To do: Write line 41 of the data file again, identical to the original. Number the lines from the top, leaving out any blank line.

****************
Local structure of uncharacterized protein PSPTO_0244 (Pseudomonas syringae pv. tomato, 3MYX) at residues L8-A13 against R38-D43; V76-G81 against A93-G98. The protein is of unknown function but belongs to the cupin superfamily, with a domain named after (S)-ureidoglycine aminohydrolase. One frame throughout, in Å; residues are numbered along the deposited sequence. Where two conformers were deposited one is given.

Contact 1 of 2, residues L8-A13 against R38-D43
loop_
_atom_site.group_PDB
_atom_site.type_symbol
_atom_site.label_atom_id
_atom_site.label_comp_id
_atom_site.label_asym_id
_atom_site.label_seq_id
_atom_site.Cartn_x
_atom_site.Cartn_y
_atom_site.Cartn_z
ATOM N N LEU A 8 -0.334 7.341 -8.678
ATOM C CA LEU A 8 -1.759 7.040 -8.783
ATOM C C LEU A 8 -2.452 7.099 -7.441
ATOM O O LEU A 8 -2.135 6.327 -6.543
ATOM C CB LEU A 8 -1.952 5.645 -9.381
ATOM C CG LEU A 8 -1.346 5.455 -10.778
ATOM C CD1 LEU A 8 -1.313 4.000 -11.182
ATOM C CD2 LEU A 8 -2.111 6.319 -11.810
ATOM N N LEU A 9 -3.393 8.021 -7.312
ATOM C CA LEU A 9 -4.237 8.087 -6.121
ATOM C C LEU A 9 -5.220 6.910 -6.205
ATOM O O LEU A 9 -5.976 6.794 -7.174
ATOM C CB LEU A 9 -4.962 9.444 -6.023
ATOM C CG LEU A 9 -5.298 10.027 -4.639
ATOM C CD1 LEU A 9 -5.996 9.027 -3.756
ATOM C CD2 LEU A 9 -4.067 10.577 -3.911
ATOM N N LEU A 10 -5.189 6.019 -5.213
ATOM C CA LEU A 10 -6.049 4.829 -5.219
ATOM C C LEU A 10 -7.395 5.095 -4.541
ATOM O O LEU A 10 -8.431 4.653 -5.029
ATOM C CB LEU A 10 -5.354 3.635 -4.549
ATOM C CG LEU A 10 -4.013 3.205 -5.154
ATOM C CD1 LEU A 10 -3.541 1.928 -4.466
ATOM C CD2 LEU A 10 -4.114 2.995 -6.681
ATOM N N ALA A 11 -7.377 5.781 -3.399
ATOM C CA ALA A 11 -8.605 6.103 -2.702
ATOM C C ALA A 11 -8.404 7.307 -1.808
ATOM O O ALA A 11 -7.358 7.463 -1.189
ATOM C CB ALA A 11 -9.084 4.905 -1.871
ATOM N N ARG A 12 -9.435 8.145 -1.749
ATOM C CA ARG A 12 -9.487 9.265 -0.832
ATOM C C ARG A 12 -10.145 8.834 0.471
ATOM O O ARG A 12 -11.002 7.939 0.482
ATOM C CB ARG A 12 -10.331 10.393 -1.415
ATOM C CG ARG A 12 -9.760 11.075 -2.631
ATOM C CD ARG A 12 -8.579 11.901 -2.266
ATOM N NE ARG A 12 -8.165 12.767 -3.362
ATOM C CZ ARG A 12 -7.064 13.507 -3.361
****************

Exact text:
ATOM C CB ALA A 11 -9.084 4.905 -1.871